With a crisp five dollar bill in my hand, I ventured on a 2 mile walk with only one goal in mind. To purchase my very first Transformer. The only place for an 8 year old to buy toys in my hometown without parental supervision was a small drugstore that carried knock off items of popular toy lines as well as a couple real deals. I quickly scanned the toy shelf for my newest recruit in my mish mash of GI Joe, Star Wars, A-Team, and He Man figures. I had two packages to pick from, a real deal Bumblebee or his clone (he still was an official transformer, but he was red and lame), the newly created cartoon taught me that even though Bumblebee was small, he was an important part of the autobot team; so I quickly purchased him and made the long trek back to my house where he would bring a message of hope from the planet cybertron to all the toys in my arsenal.
As soon as I got to my room, I ripped the clear plastic that had separated me from his plastic touch. I then flipped the box over and began to follow the detailed directions in how to transform this car into a mighty robot. This is where I learned a valuable lesson, they may be powerful robots in disguise, but they still are made of cheap plastic. Long story short: Bumblebee lost his legs. They managed to stay part of him for a couple of weeks but they were bound to be lost in the abyss of the sofa. With a birthday coming up, he spread the word that Optimus Prime would soon land and help fight the evil forces of Cobra and Skeletor (and for x-mas the bad guys got the pep talk for megatron). Oh the adventures and crazy story lines a child can create! They were awesome and I wish I could remember them all to pawn off to some Hollywood douchebag for millions.
Jump to August 1986
I arrived at the movie theater with wide eyes, ready to watch my favorite toys battle it out on the big screen. Rumor was that one of the Autobots even uttered a cuss word. I even taped the tv special promoting the movie, and barely had an idea who Orson Wells was and it was much later in life I would sit and ponder that Transformers the Movie would be the last film to show his name in the credit list as the voice of Unicron. My face still bears the trail left from one single tear when the power of the Matrix was released to the Stan Bush Classic “You Got the Touch!”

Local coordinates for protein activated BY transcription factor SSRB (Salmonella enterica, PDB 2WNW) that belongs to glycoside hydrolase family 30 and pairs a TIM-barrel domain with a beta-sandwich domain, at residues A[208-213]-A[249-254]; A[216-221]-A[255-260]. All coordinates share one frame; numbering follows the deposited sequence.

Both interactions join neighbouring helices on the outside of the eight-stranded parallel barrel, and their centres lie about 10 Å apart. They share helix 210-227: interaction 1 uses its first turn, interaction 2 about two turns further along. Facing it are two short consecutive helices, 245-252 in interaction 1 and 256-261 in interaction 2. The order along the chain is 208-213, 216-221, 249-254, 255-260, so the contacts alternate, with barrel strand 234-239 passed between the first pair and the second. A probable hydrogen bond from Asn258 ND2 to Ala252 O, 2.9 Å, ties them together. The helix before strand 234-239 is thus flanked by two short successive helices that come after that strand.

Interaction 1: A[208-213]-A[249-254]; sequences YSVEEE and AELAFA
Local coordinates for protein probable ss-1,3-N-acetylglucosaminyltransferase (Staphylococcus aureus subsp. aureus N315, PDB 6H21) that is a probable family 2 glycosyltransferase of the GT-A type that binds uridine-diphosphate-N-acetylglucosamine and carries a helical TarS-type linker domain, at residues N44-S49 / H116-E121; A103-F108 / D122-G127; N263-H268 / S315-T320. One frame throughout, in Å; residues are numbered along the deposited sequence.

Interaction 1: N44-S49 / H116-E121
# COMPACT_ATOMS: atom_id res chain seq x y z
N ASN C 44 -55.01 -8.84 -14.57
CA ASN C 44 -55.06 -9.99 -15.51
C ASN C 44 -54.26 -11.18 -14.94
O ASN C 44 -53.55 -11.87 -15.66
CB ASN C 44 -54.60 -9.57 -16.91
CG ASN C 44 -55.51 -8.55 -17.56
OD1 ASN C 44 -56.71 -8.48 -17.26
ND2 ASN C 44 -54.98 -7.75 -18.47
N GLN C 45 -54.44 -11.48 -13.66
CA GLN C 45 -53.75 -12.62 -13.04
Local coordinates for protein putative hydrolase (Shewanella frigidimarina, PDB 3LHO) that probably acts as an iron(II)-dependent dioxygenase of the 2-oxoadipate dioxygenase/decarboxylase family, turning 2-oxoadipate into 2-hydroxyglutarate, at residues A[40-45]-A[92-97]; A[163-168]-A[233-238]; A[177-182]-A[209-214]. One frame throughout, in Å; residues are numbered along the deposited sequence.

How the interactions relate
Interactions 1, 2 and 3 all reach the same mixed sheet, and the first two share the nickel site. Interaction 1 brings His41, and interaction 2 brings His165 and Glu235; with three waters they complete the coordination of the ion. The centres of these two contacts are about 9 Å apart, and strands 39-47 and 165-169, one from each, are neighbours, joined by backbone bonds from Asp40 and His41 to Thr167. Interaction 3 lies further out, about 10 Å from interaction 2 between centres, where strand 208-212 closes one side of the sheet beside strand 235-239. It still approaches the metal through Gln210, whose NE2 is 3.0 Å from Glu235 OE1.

We arrived at the theater two hours early (hell, if they would have made it so I had to sit and wait 10 hours to see it, I probably would have. The Geek culture has taught me patience and the marvel of people watching at an event like this); I passed the time by drinking my larger soda and ignored my last article and started devouring a large bag of popcorn.
The lights at the Cinerama dimmed, and the audience began to cheer as trailers of the next big summer movies helped get the crowd amped for some Robot on Robot action. At this point I could sit here for many a paragraph picking apart the plot of the movie, but the plot was not meant for just fan boys. It is a summer family film at it’s best and contained all the formulaic fart jokes, cute pet, and bad puns that have been proven time and time again to draw a large audience. Sure, I rolled my eyes at some parts, but I really wouldn’t want it any other way. After all, it’s fucking based off of Transformers! If you are not prepared to be sold a product after Hasbro is listed right after the screenwriters in the opening sequence, then you should just crawl back to your moms basement and sort through your magic cards for tomorrows tournament. Tap that mannas ass! Tap it like you have never tapped before!
Daytime Emmy award winner Shia LaBeouf did an excellent job as the token dork turned hero. His step father Jon Voight must have been proud to work with him in this film. Megan Fox, oh delic- hold on while I check how old she is in real life- cool she’s legal, ohhhh delicious Megan Fox! I think I could watch her read from the yellow pages and be very entertained (as long as she took long deep breaths and was leaning over just a bit. DAROOOL).
The team that brought this movie to life did a wonderful job. They didn’t set out to make a movie for us fanboys (they already knew they had us at “Autobots roll out”). No, they made this one for the next generation of geek and dork needing an escape from real world bad guys. Good needs to win over Evil now more than ever in fiction, since reality of those archetypes has become so blurred and twisted.